The bottom line is that “the process of language reform is complicated.” Although there is yet to be a consensus on the issue, a shift is occurring where many in the writing community are choosing to favor capitalizing the letter ‘B.’ Whatever side of the argument you fall, it is helpful to recall these words of advice to inform your practice. Appiah urges those in the writing community to “remember that black and white are both historically created racial identities — and avoid conventions that encourage us to forget this.”

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(Photo by Kelly Sikkema on Unsplash)

The Language of Microaggressions

If you are unclear about the meaning of microaggression, you can refer back to this resource. But a simple definition of microaggression is everyday, subtle, intentional, though often unintentional “expressions of racism, sexism, ageism, or ableism.” Because they are frequently inadvertent, many people are not aware that they are committing these offenses. Therefore, education is crucial because these words that are spoken can easily become words that are written.

How do you root out the prejudices that enable such language? Besides educating yourself, you should always think before you speak. Make a deliberate habit of stopping before you speak (or type), considering whether biases or ignorance may be underlying your message. Andrew Limbong notes that this may feel like a lot of work, but that people of color have often borne the burden of educating White people about issues pertaining to “the black experience.” He explains that being a “true ally” involves putting in the work.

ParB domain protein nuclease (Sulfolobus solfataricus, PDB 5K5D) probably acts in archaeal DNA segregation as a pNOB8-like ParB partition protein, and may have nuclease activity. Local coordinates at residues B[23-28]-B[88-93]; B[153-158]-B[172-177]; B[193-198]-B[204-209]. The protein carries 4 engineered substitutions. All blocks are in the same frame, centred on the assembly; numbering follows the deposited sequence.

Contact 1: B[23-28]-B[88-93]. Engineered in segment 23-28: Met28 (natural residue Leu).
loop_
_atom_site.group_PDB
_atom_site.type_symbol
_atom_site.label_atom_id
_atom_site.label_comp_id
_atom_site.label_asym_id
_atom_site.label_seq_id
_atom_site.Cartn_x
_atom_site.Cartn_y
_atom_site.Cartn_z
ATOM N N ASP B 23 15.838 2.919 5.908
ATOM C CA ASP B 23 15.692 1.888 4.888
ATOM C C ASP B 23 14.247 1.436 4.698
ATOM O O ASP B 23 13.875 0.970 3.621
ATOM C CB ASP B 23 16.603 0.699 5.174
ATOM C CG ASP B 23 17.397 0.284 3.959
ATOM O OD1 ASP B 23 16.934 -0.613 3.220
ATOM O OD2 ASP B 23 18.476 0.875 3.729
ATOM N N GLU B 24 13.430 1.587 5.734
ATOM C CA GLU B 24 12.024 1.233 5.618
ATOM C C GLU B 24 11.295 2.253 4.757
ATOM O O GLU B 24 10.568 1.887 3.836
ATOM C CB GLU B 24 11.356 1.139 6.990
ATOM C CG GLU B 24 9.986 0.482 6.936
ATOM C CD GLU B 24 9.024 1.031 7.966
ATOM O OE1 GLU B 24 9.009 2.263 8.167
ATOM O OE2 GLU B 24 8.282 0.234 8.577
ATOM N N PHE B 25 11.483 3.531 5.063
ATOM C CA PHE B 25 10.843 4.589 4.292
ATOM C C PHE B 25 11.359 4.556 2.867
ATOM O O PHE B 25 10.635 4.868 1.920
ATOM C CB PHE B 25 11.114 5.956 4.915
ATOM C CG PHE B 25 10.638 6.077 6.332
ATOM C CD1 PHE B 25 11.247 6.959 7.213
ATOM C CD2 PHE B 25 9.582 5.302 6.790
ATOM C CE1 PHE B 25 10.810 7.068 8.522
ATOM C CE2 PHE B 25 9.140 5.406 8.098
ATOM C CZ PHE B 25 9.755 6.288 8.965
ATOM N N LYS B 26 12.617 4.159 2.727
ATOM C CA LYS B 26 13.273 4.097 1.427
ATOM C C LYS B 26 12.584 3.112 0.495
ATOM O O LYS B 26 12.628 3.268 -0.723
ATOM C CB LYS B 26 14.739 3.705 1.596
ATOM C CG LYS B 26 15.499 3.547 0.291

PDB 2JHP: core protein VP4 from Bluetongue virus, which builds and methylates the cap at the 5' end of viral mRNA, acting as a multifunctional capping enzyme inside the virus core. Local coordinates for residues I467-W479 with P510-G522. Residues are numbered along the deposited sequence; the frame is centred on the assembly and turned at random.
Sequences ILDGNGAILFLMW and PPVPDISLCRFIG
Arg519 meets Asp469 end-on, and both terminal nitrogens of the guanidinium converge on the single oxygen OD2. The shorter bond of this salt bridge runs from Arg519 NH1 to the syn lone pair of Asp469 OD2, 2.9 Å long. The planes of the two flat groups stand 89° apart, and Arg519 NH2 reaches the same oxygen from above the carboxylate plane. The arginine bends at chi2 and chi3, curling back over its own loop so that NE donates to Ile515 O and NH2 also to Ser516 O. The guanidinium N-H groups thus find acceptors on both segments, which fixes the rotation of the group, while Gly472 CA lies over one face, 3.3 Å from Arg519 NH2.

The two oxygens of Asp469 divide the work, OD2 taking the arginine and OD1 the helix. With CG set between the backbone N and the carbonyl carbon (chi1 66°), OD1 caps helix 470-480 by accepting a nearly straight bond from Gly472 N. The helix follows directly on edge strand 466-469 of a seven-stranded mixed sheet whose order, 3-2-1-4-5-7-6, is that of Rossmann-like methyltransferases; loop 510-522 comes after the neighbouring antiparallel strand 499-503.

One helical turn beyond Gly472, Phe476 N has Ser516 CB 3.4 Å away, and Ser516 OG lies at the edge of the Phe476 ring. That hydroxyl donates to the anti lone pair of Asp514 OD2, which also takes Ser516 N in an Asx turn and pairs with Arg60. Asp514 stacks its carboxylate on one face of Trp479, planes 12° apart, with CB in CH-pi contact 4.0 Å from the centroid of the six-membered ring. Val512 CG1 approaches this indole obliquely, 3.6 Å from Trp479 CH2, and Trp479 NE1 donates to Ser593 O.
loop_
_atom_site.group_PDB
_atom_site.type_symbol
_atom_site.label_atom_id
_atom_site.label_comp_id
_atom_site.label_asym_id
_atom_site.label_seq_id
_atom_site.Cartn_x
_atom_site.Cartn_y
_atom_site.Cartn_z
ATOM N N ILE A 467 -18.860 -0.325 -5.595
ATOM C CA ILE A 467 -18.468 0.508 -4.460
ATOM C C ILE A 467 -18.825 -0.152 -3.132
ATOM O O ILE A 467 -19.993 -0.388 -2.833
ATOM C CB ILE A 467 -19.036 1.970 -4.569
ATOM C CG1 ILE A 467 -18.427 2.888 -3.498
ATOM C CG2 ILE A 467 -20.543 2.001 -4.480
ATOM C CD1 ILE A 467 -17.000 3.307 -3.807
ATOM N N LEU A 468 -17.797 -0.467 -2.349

Often that ‘work’ involves saying nothing when you are tempted to voice an opinion or ask a question. But it also includes treating all people with dignity and respect. Here are some common microaggressions

Pay attention to how these types of comments can easily slip into your writing sending an unintentional message that may be viewed as insulting by not only people of color but other marginalized groups as well. Below are a few examples. Not all of them are directed at persons of color, but they will give you an idea of the hurtful nature of such remarks and ways to prevent them from influencing your writing.

1. “You’re so articulate.”

This statement is often made by a White person to a Black person, intended as a compliment.

Message: This comment is rooted in a biased mindset that supposes that Black persons are of sub-par intelligence and therefore it is shocking when a member of this group is well-spoken.

Transform your writing: It is not necessary to offer praise about peoples’ speaking abilities. Instead focus on their specific ideas.